Kunzite

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 HISTORY and LORE

  • Kunzite is a relative newcomer to the array of colored stones available for use in jewelry. As the story goes, specimens of an as-yet-unidentified pink crystal were found in San Diego County, California, and sent to Tiffany & Co.’s mineralogist, George Frederick Kunz. The year was 1902. Kunz was able to confirm that the crystals were, in fact, spodumene, but the previously unrecognized color made the find a new variety of the mineral.
  • Charles Baskerville, a chemistry professor at the University of North Carolina and later the City College of New York, subsequently named kunzite in honor of George Kunz in 1903.
  • In the years since, kunzite has proven to be a highly desirable gem.

 

VALUE FACTORS

  • Color: Occurring in attractive shades of pink to violet, kunzite crystals are also often large.
  • Clarity: It is not uncommon to find kunzites that are virtually inclusion-free, so the presence of many eye-visible inclusions will greatly lower its value.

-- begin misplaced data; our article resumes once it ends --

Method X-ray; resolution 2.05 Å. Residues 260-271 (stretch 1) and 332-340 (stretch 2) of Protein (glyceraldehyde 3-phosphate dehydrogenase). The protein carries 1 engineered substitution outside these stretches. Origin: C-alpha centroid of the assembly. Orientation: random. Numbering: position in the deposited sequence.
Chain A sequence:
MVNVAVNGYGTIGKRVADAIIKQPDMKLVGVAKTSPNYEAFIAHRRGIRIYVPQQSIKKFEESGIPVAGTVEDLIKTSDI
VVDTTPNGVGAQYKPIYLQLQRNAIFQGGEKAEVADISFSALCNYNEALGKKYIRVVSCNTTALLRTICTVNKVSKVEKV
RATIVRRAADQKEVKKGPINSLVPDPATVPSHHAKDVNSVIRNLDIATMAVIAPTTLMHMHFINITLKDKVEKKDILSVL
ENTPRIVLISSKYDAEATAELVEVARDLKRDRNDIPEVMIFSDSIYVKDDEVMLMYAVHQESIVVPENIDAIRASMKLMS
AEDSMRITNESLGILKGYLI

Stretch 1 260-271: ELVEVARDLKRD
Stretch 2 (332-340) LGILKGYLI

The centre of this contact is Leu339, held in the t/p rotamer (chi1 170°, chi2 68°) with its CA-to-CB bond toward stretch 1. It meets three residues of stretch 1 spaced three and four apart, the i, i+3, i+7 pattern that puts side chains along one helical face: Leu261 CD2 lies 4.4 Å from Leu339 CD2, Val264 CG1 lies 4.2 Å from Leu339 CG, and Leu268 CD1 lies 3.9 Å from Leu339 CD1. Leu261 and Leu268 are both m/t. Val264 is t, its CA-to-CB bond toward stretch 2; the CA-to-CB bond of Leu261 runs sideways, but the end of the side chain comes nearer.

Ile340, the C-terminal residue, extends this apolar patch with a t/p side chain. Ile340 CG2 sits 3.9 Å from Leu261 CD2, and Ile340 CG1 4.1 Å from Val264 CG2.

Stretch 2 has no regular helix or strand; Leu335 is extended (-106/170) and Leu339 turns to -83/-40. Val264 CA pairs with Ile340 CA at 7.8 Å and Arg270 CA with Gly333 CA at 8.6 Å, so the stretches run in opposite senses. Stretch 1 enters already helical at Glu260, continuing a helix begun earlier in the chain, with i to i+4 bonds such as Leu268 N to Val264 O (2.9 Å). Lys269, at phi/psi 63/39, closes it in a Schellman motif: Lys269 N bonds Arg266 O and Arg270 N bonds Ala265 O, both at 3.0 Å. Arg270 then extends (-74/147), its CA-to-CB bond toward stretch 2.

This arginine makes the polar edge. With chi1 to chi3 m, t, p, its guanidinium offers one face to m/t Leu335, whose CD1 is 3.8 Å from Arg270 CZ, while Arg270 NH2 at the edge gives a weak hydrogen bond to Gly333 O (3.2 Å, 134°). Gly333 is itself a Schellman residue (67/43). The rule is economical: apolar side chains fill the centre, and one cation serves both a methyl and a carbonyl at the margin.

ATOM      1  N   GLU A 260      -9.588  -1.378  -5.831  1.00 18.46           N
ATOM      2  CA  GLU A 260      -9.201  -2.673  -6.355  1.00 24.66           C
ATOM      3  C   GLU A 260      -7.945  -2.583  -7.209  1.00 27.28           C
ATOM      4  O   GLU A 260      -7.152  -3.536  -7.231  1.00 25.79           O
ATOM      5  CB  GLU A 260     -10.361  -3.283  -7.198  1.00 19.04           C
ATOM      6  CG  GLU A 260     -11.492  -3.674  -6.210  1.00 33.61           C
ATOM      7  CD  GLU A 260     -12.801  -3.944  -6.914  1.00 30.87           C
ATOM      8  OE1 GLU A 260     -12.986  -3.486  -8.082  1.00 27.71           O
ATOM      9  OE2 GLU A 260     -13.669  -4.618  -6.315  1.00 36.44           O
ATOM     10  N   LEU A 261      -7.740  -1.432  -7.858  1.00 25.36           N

• Cut: Though difficult to cut due to its two cleavage directions, it lends itself to lovely finished gems that show magnificently in fine jewelry. Usually faceted in traditional shapes and styles.
  • Carat Weight: It’s not unusual to find kunzite in large sizes. There is an extremely large example that weighs 648.10 carats.

 

GEMOLOGY

  • Kunzite is the best-known variety of the mineral spodumene. It’s named after famed gemologist George Frederick Kunz, who was the first to identify it as a unique variety of spodumene. Kunzite gets its delicate color from trace amounts of manganese. California’s San Diego County is an important source of kunzite.
  • Chemical formula LiAlSi2O6.

 

CARE

Kunzites generally have good wearablility.

  • Hardness: Moderate scratch resistance. Rates 6.5 to 7 on the Mohs Hardness Scale.
  • Toughness: Kunzite can break under pressure or sharp temperature changes, or fade under heat and bright light.
  • Stability: Kunzite’s color can be enhanced by irradiation followed by heat treatment. As with naturally colored kunzite, treated color can fade with exposure to heat and light.
  • Cleaning: Warm, soapy water is safe to use when cleaning kunzite jewelry.

 

 

 

 

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